Every parent has received bad advice at one time or another. Be it child-rearing techniques that seem to stem from the Stone Age or poorly conceived tips from adults who've never actually raised children, most new moms and dads quickly learn the art of nodding politely then changing the subject.
But what about those so-bad-you-stop-what-you're-doing-and-call-your-relatives kind of parenting tips? We're talking about the kind of advice that's so ill-advised you remember and discuss it years later. Do people really still give infants alcohol? Do some parents actually believe that TVs make good babysitters? Yes, they do, which is why we thought it'd be a good idea to make a list of the most misguided parenting tips out there. We'll go over egregious offenders for every age level, and we'll even set the record straight on one controversial practice that's both dangerous and gaining popularity. (Hint: It involves slumbering with a pint-sized partner.)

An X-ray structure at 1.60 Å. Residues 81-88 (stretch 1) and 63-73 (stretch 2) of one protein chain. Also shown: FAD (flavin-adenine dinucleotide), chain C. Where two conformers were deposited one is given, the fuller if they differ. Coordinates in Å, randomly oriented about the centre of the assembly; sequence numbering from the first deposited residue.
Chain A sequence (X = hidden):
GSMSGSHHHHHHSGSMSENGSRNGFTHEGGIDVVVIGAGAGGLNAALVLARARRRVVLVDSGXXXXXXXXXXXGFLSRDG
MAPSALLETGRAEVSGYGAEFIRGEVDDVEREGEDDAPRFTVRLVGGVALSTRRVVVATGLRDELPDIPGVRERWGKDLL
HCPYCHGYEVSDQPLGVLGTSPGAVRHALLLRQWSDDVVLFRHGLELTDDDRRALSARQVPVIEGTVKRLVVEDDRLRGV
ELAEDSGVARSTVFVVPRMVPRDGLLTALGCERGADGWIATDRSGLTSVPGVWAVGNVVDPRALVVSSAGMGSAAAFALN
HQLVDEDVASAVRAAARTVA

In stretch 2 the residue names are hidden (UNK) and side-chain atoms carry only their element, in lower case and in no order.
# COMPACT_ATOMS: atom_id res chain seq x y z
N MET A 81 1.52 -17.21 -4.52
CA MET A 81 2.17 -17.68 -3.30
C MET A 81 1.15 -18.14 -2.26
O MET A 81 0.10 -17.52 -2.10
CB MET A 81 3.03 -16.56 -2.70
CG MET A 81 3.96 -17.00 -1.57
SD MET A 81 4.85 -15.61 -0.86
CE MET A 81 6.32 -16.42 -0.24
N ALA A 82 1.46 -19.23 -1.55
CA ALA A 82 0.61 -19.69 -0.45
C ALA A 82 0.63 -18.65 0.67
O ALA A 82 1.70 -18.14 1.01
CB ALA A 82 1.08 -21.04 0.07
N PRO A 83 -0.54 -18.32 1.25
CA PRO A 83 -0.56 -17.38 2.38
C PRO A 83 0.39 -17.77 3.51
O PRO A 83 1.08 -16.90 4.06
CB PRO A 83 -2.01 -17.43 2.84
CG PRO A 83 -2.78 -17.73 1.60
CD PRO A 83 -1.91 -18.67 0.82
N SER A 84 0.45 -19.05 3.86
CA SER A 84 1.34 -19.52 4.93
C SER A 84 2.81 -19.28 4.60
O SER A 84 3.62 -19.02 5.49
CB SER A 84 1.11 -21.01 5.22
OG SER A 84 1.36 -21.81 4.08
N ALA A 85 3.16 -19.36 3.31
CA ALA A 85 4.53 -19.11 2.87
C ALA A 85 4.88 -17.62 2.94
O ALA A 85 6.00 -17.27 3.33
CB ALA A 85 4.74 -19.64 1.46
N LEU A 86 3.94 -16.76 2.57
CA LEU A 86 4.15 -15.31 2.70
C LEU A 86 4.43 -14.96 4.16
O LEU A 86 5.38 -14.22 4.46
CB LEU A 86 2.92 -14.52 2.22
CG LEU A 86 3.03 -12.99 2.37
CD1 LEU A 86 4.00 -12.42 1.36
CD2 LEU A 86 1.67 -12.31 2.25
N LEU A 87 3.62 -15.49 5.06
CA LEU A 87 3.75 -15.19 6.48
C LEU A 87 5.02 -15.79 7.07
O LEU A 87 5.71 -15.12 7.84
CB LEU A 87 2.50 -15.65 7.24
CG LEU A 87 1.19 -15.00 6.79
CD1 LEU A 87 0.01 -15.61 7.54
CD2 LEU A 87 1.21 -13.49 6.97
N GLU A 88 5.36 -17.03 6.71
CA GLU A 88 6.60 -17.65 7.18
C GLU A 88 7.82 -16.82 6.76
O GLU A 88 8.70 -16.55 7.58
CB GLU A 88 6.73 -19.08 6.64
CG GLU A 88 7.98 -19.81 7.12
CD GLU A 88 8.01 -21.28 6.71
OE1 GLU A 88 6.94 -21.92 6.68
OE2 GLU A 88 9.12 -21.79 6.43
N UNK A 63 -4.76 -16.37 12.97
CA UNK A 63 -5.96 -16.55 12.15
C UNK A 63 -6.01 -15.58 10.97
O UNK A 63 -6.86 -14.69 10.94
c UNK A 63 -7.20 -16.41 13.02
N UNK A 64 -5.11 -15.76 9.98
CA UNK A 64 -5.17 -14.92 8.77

Though your baby probably could cry himself to sleep, you really don't want him to.
When a child younger than six months old cries, it's always for a legitimate reason. Your little one could be telling you he's hungry, tired, needs to be changed or even just wants to cuddle in the only way he knows how. Babies this young haven't yet learned the cause and effect of their actions, so it's impossible to spoil them. The quicker you respond to your little love's cries, the more comforted he will feel. Prompt attention to his needs will decrease his overall anxiety and cause him to realize that he's important and has worth, which is one of the most valuable lessons he'll ever learn.